No-Faultt Auto Insurance – Find Discount Auto Insurance Rates

Discount Auto Insurance Rates in 3 Easy Steps

Enter your zip code, click on a few providers and compare discount auto insurance rates now. The insurance purchaser is required to choose one of three compulsory options. If he does not, he is not allowed to register his automobile. The first provides for coverage similar to what was formerly known as collision insurance. The purchaser of this option is given protection against all damage done to his car without regard to fault.

Should he run off the road and strike a stone wall, he is still paid for the damages to his car. He is also given total immunity from suits brought against him by other drivers who are covered by Massachusetts no-fault. In addition, he gets protection against suits when he is out of state and subject to the liability laws of other jurisdictions. One feature of this option is that automobiles are rated for premiums with respect to their damage potential. Since an expensive car is a greater risk, owners of late model automobiles can expect healthy rate increases for this kind of coverage.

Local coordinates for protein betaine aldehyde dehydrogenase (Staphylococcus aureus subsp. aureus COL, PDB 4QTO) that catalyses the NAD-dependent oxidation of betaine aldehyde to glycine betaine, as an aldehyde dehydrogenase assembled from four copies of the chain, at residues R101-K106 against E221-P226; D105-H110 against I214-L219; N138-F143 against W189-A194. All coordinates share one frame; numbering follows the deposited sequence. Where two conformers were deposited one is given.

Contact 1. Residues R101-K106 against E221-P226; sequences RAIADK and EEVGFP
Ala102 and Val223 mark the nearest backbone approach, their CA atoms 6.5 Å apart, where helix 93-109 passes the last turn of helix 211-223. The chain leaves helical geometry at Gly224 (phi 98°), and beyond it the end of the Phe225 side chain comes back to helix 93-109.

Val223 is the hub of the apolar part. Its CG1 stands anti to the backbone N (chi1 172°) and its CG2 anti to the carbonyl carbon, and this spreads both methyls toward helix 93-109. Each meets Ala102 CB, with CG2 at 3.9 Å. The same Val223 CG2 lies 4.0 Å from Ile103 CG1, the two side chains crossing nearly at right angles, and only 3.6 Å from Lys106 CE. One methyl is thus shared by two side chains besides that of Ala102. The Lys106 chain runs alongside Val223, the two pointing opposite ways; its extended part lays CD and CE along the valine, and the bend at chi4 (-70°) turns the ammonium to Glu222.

The second option provides coverage that is comparable to property damage insurance available under the old system and designed to repair damage caused by the insured to other automobiles. The purchaser of the second option now must make a claim to his own company, but he can recover only when he can show that the other driver was at fault. If the insured was the cause, although he buys this option, he cannot recover.

Thus, for example, if two cars collide at an intersection and the insured is judged to be 100 per cent responsible, his own insurance company, acting under the second option, would not be liable for any payment. If the insured were found to be 25 per cent responsible under the Massachusetts comparative negligence statute, the insured would receive 75 per cent of his total damage; if damage to the car was $800, the company would offer $600.

Any disagreements between company and insured would be settled in court. It is this second option that will inevitably produce a torrent of litigation because it is sure that the insureds and the insurers will disagree as to the amount of payment owed.

The final option provides no coverage whatsoever to pay for the damage caused to the insured’s own automobile, through either fault or no-fault. All it does is to protect the insured against potential lawsuits brought against him in those rare situations when a tort action for property damage is still allowed. The coverage offered by this option applies only to out-of-state accidents, accidents within Massachusetts involving property other than damage to automobiles, and accidents within Massachusetts with out-of-state cars or governmental cars, which do not have to carry no-fault property damage. These cases are few and far between.

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